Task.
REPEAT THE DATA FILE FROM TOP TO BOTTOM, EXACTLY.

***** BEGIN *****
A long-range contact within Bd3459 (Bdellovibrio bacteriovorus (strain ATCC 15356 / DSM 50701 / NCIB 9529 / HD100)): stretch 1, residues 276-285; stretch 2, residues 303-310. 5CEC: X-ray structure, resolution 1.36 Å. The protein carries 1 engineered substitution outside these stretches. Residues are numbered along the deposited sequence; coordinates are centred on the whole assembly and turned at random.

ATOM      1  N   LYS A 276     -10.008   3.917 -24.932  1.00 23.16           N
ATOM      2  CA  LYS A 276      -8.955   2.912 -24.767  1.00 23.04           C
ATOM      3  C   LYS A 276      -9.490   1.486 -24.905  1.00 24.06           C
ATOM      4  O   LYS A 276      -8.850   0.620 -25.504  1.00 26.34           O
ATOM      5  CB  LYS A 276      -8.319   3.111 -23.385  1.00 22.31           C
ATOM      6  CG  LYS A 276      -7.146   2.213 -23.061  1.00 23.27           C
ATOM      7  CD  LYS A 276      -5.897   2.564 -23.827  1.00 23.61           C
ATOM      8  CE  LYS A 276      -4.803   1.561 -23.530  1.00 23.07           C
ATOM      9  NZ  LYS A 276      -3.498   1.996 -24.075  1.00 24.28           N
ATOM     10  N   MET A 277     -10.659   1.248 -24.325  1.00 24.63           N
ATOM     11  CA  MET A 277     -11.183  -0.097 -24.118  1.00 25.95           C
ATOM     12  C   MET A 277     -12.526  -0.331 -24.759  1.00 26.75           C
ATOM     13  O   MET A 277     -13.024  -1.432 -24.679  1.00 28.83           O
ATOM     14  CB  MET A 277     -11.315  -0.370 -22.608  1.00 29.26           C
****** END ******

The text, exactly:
A long-range contact within Bd3459 (Bdellovibrio bacteriovorus (strain ATCC 15356 / DSM 50701 / NCIB 9529 / HD100)): stretch 1, residues 276-285; stretch 2, residues 303-310. 5CEC: X-ray structure, resolution 1.36 Å. The protein carries 1 engineered substitution outside these stretches. Residues are numbered along the deposited sequence; coordinates are centred on the whole assembly and turned at random.

ATOM      1  N   LYS A 276     -10.008   3.917 -24.932  1.00 23.16           N
ATOM      2  CA  LYS A 276      -8.955   2.912 -24.767  1.00 23.04           C
ATOM      3  C   LYS A 276      -9.490   1.486 -24.905  1.00 24.06           C
ATOM      4  O   LYS A 276      -8.850   0.620 -25.504  1.00 26.34           O
ATOM      5  CB  LYS A 276      -8.319   3.111 -23.385  1.00 22.31           C
ATOM      6  CG  LYS A 276      -7.146   2.213 -23.061  1.00 23.27           C
ATOM      7  CD  LYS A 276      -5.897   2.564 -23.827  1.00 23.61           C
ATOM      8  CE  LYS A 276      -4.803   1.561 -23.530  1.00 23.07           C
ATOM      9  NZ  LYS A 276      -3.498   1.996 -24.075  1.00 24.28           N
ATOM     10  N   MET A 277     -10.659   1.248 -24.325  1.00 24.63           N
ATOM     11  CA  MET A 277     -11.183  -0.097 -24.118  1.00 25.95           C
ATOM     12  C   MET A 277     -12.526  -0.331 -24.759  1.00 26.75           C
ATOM     13  O   MET A 277     -13.024  -1.432 -24.679  1.00 28.83           O
ATOM     14  CB  MET A 277     -11.315  -0.370 -22.608  1.00 29.26           C